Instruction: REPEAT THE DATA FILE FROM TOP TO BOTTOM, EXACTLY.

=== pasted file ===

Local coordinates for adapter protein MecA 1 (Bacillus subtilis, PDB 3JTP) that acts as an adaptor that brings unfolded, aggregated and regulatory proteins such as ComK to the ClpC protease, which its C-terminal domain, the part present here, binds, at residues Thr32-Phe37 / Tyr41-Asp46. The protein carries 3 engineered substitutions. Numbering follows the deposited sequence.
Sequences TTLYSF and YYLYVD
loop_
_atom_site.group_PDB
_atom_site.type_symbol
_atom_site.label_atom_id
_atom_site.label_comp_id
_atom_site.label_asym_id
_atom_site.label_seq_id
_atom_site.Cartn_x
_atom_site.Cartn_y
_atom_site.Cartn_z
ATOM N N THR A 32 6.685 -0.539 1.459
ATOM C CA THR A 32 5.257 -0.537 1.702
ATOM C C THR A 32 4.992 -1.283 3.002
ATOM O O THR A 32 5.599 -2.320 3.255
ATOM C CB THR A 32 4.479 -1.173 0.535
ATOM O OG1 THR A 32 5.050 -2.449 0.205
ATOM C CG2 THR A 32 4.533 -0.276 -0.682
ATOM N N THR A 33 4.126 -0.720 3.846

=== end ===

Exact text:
Local coordinates for adapter protein MecA 1 (Bacillus subtilis, PDB 3JTP) that acts as an adaptor that brings unfolded, aggregated and regulatory proteins such as ComK to the ClpC protease, which its C-terminal domain, the part present here, binds, at residues Thr32-Phe37 / Tyr41-Asp46. The protein carries 3 engineered substitutions. Numbering follows the deposited sequence.
Sequences TTLYSF and YYLYVD
loop_
_atom_site.group_PDB
_atom_site.type_symbol
_atom_site.label_atom_id
_atom_site.label_comp_id
_atom_site.label_asym_id
_atom_site.label_seq_id
_atom_site.Cartn_x
_atom_site.Cartn_y
_atom_site.Cartn_z
ATOM N N THR A 32 6.685 -0.539 1.459
ATOM C CA THR A 32 5.257 -0.537 1.702
ATOM C C THR A 32 4.992 -1.283 3.002
ATOM O O THR A 32 5.599 -2.320 3.255
ATOM C CB THR A 32 4.479 -1.173 0.535
ATOM O OG1 THR A 32 5.050 -2.449 0.205
ATOM C CG2 THR A 32 4.533 -0.276 -0.682
ATOM N N THR A 33 4.126 -0.720 3.846